That was the last place she expected to see her personal doctor.
By Emilie Linick, Senior Loan Officer
Equitable access to education provides all children with the chance to live up to their full potential and lead choice-filled lives. With racial and socio-economic inequity growing across the nation, high-quality education is crucial to giving students from low-income communities the opportunity to achieve the same life successes as their more affluent peers.
As a mission-driven Community Development Financial Institution (CDFI), Capital Impact Partners aims to create communities of opportunity, and education is one cornerstone of that mission. For more than 20 years, we have partnered with and financed charter schools to extend high-quality education to the children who need it most.
By Michelle Betton, Writer
Across the country, unemployment numbers are down and the news talks of economic recovery and the booming stock market. Outside of that news, however, are many people who are still struggling to achieve equal opportunity and prosperity with the rest of the country.
Transformative investments are needed to get struggling Americans into the mainstream economy and working toward a brighter future.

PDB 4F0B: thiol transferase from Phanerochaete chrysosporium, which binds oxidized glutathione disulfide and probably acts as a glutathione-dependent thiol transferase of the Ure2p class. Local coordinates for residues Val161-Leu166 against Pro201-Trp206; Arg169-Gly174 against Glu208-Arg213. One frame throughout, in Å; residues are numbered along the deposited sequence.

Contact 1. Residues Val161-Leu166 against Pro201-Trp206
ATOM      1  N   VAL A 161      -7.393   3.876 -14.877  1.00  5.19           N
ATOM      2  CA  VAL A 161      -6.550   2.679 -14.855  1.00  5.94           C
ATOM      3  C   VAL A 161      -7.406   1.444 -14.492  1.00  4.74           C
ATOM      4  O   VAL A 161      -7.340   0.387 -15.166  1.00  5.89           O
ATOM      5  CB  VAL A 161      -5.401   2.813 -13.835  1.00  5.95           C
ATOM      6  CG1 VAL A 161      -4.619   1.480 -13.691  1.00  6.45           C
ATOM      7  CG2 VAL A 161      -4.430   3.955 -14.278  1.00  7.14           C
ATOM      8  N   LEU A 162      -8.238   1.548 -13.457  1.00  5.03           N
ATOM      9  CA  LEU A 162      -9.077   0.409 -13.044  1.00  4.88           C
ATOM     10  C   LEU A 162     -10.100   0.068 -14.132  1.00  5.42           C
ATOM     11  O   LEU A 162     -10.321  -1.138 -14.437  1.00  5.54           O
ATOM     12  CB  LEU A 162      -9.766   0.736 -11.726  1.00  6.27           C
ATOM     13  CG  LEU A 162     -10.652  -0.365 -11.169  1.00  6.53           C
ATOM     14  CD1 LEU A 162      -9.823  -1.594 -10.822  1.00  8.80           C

By Ellis Carr, President and CEO
This year has been a whirlwind for our country and for Capital Impact Partners.
For all the headlines of stock market records and rising incomes, the reality is that too many of us across America are struggling. People of color are disproportionally impacted, with black households still lagging behind where they were in 2000, and Hispanic households not doing much better.
Due to this stark reality, the question “How can we bring about improved outcomes in access, income, health and opportunity in the communities we serve?” remained central to our efforts.
Through our dedicated focus on breaking the barriers to success – and with your support – I am proud to report that this has been our most impactful year ever in working to turn underserved communities into communities of opportunity.